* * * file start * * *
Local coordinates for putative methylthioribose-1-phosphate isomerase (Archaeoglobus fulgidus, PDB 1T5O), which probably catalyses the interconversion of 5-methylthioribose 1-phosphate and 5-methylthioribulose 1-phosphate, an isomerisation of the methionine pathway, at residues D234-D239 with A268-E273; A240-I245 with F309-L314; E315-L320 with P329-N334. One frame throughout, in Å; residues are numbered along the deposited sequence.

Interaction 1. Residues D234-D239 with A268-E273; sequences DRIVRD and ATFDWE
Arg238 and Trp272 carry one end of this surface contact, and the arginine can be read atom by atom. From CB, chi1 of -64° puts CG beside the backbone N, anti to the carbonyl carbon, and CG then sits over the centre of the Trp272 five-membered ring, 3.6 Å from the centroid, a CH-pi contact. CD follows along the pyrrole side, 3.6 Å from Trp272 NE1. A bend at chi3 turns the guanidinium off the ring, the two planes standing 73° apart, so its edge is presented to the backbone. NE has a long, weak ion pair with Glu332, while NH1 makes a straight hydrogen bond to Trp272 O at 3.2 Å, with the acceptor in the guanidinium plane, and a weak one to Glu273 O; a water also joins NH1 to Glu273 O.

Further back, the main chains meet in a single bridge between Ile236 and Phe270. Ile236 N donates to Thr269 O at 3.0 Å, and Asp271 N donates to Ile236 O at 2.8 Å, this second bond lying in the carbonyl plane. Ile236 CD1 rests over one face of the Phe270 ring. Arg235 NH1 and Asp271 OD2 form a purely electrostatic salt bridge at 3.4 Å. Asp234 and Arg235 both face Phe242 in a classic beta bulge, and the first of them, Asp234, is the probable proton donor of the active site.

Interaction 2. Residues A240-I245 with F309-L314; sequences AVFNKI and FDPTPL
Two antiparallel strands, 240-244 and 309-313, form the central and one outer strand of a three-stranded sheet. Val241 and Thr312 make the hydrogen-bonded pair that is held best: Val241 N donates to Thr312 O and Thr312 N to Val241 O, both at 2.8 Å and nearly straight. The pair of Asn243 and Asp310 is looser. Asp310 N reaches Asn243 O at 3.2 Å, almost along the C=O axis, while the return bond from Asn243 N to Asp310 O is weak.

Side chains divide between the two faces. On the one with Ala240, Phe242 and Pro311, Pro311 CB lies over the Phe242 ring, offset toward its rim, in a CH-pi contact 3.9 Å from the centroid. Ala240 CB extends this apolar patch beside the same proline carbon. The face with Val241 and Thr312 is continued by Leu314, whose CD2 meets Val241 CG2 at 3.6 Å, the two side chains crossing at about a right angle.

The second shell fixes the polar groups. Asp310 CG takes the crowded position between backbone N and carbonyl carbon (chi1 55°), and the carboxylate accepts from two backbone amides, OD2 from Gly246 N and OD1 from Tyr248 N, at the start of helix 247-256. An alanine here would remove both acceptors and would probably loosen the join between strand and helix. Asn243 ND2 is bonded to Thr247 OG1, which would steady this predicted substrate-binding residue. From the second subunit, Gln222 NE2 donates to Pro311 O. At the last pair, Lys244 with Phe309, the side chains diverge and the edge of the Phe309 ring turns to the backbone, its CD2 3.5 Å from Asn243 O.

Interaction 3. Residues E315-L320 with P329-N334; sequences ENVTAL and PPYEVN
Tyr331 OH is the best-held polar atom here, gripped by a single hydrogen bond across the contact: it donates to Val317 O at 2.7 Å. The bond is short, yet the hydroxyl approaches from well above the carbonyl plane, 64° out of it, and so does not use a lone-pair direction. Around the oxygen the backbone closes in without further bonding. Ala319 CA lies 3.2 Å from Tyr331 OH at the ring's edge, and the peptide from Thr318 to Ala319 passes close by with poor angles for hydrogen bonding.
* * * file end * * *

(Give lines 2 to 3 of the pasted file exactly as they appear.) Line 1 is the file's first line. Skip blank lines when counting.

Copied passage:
Interaction 1. Residues D234-D239 with A268-E273; sequences DRIVRD and ATFDWE
Arg238 and Trp272 carry one end of this surface contact, and the arginine can be read atom by atom. From CB, chi1 of -64° puts CG beside the backbone N, anti to the carbonyl carbon, and CG then sits over the centre of the Trp272 five-membered ring, 3.6 Å from the centroid, a CH-pi contact. CD follows along the pyrrole side, 3.6 Å from Trp272 NE1. A bend at chi3 turns the guanidinium off the ring, the two planes standing 73° apart, so its edge is presented to the backbone. NE has a long, weak ion pair with Glu332, while NH1 makes a straight hydrogen bond to Trp272 O at 3.2 Å, with the acceptor in the guanidinium plane, and a weak one to Glu273 O; a water also joins NH1 to Glu273 O.